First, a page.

Each week, on a Sunday, I plan out the week ahead using these 6 steps.
Review your big picture goals – those you set way back in January.
At the start of the year you probably narrowed down your annual goals into monthly goals (if not, now is a good time to do it!)
How does what you’ll be doing this week tie into those goals ? You should always start with the bigger picture and then narrow down into the minor details. Whenever I don’t check in with my goals, is when I tend to go down a rabbit hole of time wasters or end up doing tasks with minimal return for the time and effort invested.
What’s happening in my personal life?
Am I likely to have to do overtime at my day job? Do I have any social activities planned? I block out those times first. Some of the weekly layouts I’ve tried for the 52 planner in 52 weeks challenge don’t have any room for personal tasks (such as week 1 where I used only a habit tracker) – if this is the case I tend to use sticky notes as reminders. They’re great if you’re short on space.
Add in the non-negotiables and the deadlines. This is things like:
- Bills that are due to be paid (schedule these in as ‘due’ a couple of days before they are or put a reminder sticker a couple of days before so the money is actually in the persons account on the day it needs to be)
- Birthday parties, weddings and other special events
- Work events
- That movie you want to see
- Any events you’re going to such as a market, concert etc.
Next, I choose what blog posts I want to post that week.
I shared the process behind blog in this post: My weekly blog planning process (how I organize and plan for the week ahead every Sunday)
Some of the steps in my weekly planning process I do concurrently rather than there being a distinct end to where one task starts and finishes. I tend to look at what products I’ll be releasing soon and tie it into a blog post. For example, I mentioned the cash envelope sticker printables in this post about whether to use paper or digital systems for keeping track of your money.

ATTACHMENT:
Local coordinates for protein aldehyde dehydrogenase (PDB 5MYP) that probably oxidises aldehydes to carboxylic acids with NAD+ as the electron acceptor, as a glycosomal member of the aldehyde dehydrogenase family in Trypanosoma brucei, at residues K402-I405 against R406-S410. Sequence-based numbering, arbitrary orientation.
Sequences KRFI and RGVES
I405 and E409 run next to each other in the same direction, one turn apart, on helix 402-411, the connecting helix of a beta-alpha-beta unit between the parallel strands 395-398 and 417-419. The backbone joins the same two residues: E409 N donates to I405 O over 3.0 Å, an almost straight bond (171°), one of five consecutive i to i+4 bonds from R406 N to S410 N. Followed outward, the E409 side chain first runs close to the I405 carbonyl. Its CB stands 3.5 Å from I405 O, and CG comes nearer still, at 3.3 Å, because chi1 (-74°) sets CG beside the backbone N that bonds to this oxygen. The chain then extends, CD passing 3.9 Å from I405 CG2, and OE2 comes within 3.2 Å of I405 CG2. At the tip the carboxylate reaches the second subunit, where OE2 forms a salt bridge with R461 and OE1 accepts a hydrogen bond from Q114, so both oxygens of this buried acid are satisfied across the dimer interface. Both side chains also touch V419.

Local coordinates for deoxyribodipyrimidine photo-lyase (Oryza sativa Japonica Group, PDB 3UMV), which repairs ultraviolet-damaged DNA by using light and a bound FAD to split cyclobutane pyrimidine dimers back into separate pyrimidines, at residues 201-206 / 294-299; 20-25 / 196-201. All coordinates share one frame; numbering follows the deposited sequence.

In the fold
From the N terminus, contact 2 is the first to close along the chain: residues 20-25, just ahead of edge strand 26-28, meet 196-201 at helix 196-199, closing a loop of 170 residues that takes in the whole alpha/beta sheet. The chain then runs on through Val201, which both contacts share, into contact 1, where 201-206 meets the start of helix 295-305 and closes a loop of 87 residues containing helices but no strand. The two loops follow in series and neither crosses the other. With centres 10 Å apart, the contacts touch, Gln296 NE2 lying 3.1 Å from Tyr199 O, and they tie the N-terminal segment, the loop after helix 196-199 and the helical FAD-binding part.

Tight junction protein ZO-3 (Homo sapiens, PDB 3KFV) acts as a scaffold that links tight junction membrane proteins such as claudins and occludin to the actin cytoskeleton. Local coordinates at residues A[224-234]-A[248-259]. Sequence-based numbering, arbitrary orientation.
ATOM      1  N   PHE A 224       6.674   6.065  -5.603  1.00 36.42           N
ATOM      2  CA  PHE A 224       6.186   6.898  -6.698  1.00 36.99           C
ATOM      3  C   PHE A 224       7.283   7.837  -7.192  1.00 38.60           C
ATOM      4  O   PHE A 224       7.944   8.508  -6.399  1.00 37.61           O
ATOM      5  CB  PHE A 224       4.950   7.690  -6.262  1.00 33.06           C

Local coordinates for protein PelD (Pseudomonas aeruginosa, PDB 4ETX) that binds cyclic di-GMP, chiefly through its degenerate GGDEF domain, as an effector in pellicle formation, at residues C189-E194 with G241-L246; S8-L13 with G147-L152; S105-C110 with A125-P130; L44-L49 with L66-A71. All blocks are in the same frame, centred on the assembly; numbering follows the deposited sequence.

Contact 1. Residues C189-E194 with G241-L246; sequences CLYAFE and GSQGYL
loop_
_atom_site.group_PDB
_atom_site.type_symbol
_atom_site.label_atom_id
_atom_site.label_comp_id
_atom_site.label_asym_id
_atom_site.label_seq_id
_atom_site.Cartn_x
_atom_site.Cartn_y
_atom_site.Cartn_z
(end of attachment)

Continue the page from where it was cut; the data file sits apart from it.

If you have a family and need to consider other people’s plans now would be a good time to consult what’s happening in their lives this week and add in any occurrences where they overlap with your plans. E.g. if your child has soccer practice you’ll need to add that to your planner if you’re attending the game or dropping them off and picking them up.
Now that I know what’s happening in my personal life, day job, the blog and Etsy shop I can start to fill in the gaps. The first being – how much time do I have to cook? After work on a weeknight I don’t want to spend hours slaving away in the kitchen so will make something fast. On the weekend I tend to do up a huge lot of vegetables that will last most of the week, rather than doing smaller batches on the nights I need them.
Don’t forget to consider non-standard things happening that week. So if I have to attend an after work function on a night I’d normally cook dinner, I need to adjust my plans accordingly.
Fill in any gaps.
Now that I have the must do’s penned into my planner, I can add in the tasks I should do (but may not necessarily want to do such as paying bills). And if there is any space I then add stuff I’d like to get done. Don’t forget that just because there is white space in your planner doesn’t mean you have to fill it!
Since things can change around a lot I like during the planning process and because I like to keep my planner neat – I use 1 piece of scrap paper (or you could also use one of those numerous notebooks that seem to breed…) to jot down everything that needs to get done. You could also use the Frixion Erasable Pens or sticky notes.
Associating a different colored pen or sticky note to an amount of time e.g. different colors for:
- 15 minute tasks
- 30 minute tasks
- 45 minute tasks
- 1 hr + tasks
Or different colors for each of your goals / categories of your life that you plan helps to prevent over-scheduling.
Don’t forget to consider your routine tasks. I like to keep these in a separate section of the weekly spread rather than re-writing them each day.
Related: Week 15: Trying a freehand weekly planner inspired by bullet journalling
Then I allocate those tasks to a day when I intend to get them done. The exception to this is if I’m using a weekly spread like I did in week 5 of the 52 planner in 52 weeks challenge where I completed tasks on any day of the week.
Another thing I try and avoid doing is scheduling too many ‘eat that frog’ type tasks i.e. stuff I don’t want to do but have to do. If you schedule too many on a single day you won’t be motivated to finish them (or much else on your to do list). I also try and complete these tasks first to get them out of the way.
If I don’t get everything done on my list on the day I scheduled it, it’s fine – I just do it on a different day. I have a good idea of how much I can get done in a typical week so as long as it gets done and it’s not something that has a deadline with ramifications if I miss it, then it’s all good!
- 100 things to put in your habit tracker of your planner or bullet journal (plus free printable habit tracker)
- Favorite washi tape for planning, planner decorating & color coding
- How to make use of blank pages in your planner
- How to use functional icon planner stickers
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